Daily iron ore price update (up escalator, down lift)

Reuters has texture:

“We remain marginally bullish in our overall assessment of supply,” said Hui Heng Tan, analyst at commodities broker Marex Spectron. “Spot supply availability continues to improve as mills remain in de-stocking mode and domestic production picks up.”

The demand outlook for iron ore and other steelmaking materials is not encouraging.

“Margins took a turn for the worse given weaker steel prices,” Tan said. “This means that the slowdown in steel rates will likely persist.”

That seems about right to me. To the charts:

Spot was crushed. Paper rallied overnight on stimulus hopes. Steel has further to fall.

If you’re surprised by the magnitude of falls then welcome to the iron ore market. This is perfectly normal. Iron ore is always up in the escalator and down in the lift.

I have no idea where we go day to day from here. China will stimulate more but it is close to inconceivable that it can build more than it already is today. The most recent efforts have been less building oriented:

Anyway, there is iron ore everywhere now with piles more coming on. There is steel everywhere too. Global growth is sinking. In short, beyond your nose, whatever China does from here iron ore is still far too high.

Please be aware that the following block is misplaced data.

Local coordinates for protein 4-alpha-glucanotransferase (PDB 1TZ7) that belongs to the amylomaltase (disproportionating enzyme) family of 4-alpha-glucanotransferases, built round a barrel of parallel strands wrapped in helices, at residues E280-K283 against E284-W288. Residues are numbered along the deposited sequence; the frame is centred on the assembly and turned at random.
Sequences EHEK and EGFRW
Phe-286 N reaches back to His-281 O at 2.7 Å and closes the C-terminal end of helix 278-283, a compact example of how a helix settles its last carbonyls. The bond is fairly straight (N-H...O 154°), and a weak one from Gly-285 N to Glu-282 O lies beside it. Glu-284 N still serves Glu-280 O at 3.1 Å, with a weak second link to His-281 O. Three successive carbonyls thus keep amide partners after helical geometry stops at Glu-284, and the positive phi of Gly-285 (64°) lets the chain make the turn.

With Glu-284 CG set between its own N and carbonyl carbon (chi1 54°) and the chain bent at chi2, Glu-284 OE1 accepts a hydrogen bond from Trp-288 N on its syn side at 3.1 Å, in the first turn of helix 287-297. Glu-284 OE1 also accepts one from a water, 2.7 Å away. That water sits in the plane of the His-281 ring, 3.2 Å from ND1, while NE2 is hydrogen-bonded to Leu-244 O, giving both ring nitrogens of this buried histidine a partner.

$80 by year end. $60 average next year. Sub-$50 in the event of global recession, the chances of which are mounting by the day.

Houses and Holes

David Llewellyn-Smith is Chief Strategist at the MB Fund and MB Super. David is the founding publisher and editor of MacroBusiness and was the fouding publisher and global economy editor of The Diplomat, the Asia Pacific’s leading geo-politics and economics portal.

He is also a former gold trader and economic commentator at The Sydney Morning Herald, The Age, the ABC and Business Spectator. He is the co-author of The Great Crash of 2008 with Ross Garnaut and was the editor of the second Garnaut Climate Change Review.

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